“It was one of the ugliest nights you’ll ever see,” one veteran City Hall lobbyist says. “But it was a mirror of the times. With Dan White, it wasn’t just one guy with a gun. It was the whole damn city boiling over.”

The last act played out when the killer was released from prison. After spending a year on parole in the San Fernando Valley, White returned to San Francisco and tried to resume a normal life. But people shunned him and pressures became too great. On Oct. 23, 1985, White’s brother found him dead in his car at home. He had taped a garden hose to the tailpipe, stuck the other end through a window, turned on the ignition and died.

Along with suicide notes, police found a tape of an old Irish song that ends with the lines: “Oh, my God. What have they done to the town I loved so well?” In death, as in life, White was at war with his changing city.

Today, the horror is a memory. Although politics can still get bizarre, San Francisco is quieter, nothing like the 1970s.

“Hell, we have shootings all the time in this town,” says Rodney Maguire, a longtime San Franciscan, sunning himself in Moscone Park. “And unless it’s something like J.F.K., nobody remembers. Nobody gives it a second thought.”


Some remember.

They ask themselves over and over: What lessons can be learned from the tragedy? Could it have been avoided? And would the same thing happen today?

Busch, Moscone’s press secretary, says the answer to the first question is simple: America must crack down on the proliferation of guns and random violence.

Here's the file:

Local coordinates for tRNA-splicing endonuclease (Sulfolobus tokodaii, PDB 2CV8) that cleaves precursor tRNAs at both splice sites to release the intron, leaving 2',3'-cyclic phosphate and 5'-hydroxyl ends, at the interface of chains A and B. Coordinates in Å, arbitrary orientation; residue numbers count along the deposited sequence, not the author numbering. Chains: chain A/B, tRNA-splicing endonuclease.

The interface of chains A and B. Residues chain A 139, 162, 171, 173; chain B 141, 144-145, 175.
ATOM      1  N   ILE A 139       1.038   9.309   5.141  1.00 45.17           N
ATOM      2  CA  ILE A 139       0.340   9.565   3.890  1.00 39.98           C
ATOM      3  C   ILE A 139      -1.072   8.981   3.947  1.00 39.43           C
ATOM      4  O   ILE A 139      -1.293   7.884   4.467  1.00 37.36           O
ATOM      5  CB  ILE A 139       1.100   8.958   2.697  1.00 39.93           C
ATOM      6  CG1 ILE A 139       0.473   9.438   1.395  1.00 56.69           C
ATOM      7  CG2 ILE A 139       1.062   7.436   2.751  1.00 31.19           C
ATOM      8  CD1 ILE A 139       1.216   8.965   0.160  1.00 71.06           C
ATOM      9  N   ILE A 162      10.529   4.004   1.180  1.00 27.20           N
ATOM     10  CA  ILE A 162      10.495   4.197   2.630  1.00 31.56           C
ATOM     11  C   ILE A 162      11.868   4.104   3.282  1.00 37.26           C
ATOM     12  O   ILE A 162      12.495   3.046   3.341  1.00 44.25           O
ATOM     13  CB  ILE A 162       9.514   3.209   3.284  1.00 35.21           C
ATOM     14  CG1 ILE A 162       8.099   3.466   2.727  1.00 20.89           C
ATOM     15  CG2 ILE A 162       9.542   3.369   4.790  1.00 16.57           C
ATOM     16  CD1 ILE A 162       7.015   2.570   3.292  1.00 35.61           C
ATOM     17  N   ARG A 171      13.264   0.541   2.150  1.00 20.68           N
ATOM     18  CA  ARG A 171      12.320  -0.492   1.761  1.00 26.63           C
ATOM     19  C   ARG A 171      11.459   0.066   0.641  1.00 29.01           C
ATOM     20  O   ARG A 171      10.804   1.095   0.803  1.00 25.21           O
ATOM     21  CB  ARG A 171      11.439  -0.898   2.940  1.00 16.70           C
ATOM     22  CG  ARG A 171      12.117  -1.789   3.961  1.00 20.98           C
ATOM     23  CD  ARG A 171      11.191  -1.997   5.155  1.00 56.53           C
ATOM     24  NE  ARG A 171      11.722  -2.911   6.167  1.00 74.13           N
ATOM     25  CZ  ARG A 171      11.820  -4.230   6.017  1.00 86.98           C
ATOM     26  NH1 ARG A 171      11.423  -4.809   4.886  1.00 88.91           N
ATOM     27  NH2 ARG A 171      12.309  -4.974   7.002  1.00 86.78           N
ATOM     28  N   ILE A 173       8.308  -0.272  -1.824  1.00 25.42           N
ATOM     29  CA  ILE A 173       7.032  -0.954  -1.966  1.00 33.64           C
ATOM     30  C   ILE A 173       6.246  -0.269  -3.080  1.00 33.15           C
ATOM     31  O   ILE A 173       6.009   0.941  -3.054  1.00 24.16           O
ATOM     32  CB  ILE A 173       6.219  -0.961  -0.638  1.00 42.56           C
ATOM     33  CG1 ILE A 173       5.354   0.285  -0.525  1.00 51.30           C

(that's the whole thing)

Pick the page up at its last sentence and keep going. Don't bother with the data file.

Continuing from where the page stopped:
“I’d have hoped that this tragedy would have shaken us collectively,” he says. “But we’ve learned nothing. The whole point has been completely lost.”

Feinstein has also called for gun controls and made a pointed reference to the assassinations during recent Senate debate over anti-crime legislation.

Yet she says there’s another, equally important lesson: Voters have to screen candidates more carefully, so unstable people like Dan White are not elected to office. Amid the pressures of public life, Feinstein suggests, some individuals just snap. She once read White’s secret diaries and calls it a miracle that he didn’t kill more people that day.

Some look back at San Francisco’s tumultuous years and make a plea for moderation. In a time of change, they suggest, one should proceed cautiously.

“You had this transition going on with Moscone, and so many people were threatened by it,” says Richard DeLeon, author of “Left Coast City,” a study of recent San Francisco politics. “George and his people underestimated just how big that keg of dynamite was they were sitting on.”

But others say Moscone knew the stakes and was determined to see San Francisco through a period of fundamental change.

Sue Hestor, a neighborhood activist and attorney, remembers the late ‘70s as a time when City Hall tried to work with people, not against them.

“George liked people and he trusted their best instincts,” she says. “Even though I’d fight him a lot and never got everything I wanted, he wanted to do the right thing. And I think he really cared about the city.”

Nowadays, Hestor adds, there’s a corrosive cynicism about local politics.

“I’d rather live in a city that was hopeful about the future,” she says quietly. “When you lose hope, you’ve lost just about everything.”

Times staff writer Josh Getlin was an aide to Mayors George Moscone and Dianne Feinstein from 1975-79.